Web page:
This report describes design-based and model-based estimates of abundance for a group of seabirds who reside in large aggregations (scoters) and another group of seabirds that are less consistently clumped (‘gulls’) from three types of aerial surveys in Carmarthen Bay. Each type of survey was conducted on four dates during the month of March 2009 using different amounts of effort.
This work explores patterns in estimates derived from different data collection and data analysis methods for both types of seabird groups. The work follows on from an examination of a portion of this data set conducted by Rexstad and Buckland (2009).
No clear pattern emerged from examining the point estimates for the various survey-analysis method combinations. We have no measure of the true sizes of either of these populations against which to measure the point estimates. However we can assess the relative precision of these combinations using the coefficient of variation (ratio of the standard error of the point estimate to the point estimate itself).
The clumped distribution of scoters resulted in estimates with poor precision for most of the survey type-analysis method combinations. The average coefficient of variation across all survey-analysis combinations was slightly smaller for gulls (0.45) than for scoters (0.50). The range in these average coefficients of variation ran from 0.25 for design-based estimates from visual data to 0.85 for model-based estimates of digital still transect data. Among survey-analysis combinations for gulls, design-based visual and model-based digital video produced estimates with the highest average precision.
Coefficients of variation were higher for scoters. The only survey-analysis method that produced an average coefficient of variation smaller than 0.40 was the model-based estimate of digital video data, perhaps partially a consequence of the larger number of transects used for this survey method. However the range in average coefficients of variation was smaller for the scoter data than for the gull data. The similarity in precision of design- and model-based estimates for all survey types was higher for the scoter data than for the gull data, perhaps reflecting movement in and out of the study area during survey days by gulls.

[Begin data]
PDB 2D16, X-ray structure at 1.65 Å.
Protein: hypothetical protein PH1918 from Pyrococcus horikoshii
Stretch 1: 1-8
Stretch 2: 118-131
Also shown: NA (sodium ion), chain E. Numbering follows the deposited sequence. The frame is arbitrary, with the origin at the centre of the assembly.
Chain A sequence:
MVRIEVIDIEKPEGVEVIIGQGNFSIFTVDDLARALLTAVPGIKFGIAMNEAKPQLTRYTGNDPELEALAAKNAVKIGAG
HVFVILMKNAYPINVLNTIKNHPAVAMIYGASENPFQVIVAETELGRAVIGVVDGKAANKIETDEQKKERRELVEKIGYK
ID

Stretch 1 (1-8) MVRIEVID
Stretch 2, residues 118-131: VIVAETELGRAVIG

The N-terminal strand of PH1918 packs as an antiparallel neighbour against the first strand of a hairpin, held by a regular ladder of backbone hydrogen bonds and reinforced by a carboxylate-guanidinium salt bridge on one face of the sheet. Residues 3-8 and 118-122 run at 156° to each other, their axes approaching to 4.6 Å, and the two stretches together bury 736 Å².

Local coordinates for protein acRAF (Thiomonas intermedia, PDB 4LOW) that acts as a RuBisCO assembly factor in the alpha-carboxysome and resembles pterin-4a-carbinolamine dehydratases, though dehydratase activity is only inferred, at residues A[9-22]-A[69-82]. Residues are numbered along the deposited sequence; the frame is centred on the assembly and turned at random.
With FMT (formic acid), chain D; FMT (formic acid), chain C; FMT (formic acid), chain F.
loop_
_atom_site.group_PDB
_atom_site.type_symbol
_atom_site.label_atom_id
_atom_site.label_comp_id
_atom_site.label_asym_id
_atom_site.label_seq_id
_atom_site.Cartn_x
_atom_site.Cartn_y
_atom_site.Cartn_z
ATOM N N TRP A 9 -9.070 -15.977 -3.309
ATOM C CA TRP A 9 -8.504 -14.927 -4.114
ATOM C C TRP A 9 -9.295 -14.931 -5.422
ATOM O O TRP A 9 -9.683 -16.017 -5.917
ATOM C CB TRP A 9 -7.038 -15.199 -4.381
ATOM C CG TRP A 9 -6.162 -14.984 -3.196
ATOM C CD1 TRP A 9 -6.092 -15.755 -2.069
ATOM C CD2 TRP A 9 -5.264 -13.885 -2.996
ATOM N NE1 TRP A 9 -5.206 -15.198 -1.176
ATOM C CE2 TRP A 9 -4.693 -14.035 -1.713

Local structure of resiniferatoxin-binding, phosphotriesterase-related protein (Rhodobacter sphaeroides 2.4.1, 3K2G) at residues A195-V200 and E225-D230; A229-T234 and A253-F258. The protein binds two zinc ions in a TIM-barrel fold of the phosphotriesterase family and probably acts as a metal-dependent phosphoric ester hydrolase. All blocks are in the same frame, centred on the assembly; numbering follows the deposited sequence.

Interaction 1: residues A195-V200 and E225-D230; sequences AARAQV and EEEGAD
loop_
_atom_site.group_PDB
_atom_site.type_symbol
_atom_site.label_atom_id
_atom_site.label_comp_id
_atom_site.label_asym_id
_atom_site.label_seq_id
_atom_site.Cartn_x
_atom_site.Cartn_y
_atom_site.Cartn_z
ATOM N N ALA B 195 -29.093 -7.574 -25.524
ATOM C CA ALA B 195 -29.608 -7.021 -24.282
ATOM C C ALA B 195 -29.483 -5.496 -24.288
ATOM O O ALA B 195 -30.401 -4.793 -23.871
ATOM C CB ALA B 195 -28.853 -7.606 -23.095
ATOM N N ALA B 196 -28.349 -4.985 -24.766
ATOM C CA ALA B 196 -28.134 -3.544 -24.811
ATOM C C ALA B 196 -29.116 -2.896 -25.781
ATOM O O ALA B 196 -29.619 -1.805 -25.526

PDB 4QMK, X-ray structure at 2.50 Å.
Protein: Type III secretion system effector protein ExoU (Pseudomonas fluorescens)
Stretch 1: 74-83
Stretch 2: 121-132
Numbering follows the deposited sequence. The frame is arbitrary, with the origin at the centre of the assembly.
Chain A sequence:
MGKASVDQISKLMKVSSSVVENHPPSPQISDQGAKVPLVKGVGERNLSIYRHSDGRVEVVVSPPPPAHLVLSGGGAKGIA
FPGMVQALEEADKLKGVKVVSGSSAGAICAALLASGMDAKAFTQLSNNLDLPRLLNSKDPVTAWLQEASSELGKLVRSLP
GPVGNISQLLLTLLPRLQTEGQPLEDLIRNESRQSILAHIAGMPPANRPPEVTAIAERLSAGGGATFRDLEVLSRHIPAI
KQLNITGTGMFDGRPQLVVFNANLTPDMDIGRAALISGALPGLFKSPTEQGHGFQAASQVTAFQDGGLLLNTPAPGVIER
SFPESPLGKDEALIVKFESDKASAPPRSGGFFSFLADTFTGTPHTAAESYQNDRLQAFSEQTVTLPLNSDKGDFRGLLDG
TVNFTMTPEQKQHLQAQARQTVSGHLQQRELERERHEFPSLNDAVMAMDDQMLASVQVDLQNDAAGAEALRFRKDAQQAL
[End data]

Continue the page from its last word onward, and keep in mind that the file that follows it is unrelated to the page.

Design-based estimators produced on average lower coefficients of variation for visual and digital still transect data for both gulls and scoters, but model-based estimators produced more precise estimates for digital video data.
Two points emerge from this comparison. First, an approach based on estimating calibration factors to make estimates from different approaches comparable is unlikely to be useful. The Carmarthen Bay surveys were conducted under controlled conditions with close attention to detail such as carrying out the surveys on the same days, at approximately the same time of day. Even under these conditions, estimates for the different methods were very variable, with little indication of any consistent differences between methods. Second, for a relatively small body of water such as Carmarthen Bay, application of a pro forma survey design such as ‘place transects at 2km intervals’ does not produce estimates with sufficient precision to detect change. There is no substitute for bespoke survey designs created with knowledge from pilot surveys so that sufficient effort can be deployed to produce defensible estimates. This insufficient amount of effort was highlighted for the common scoter, whose highly aggregated distribution would have necessitated even higher coverage of the study region.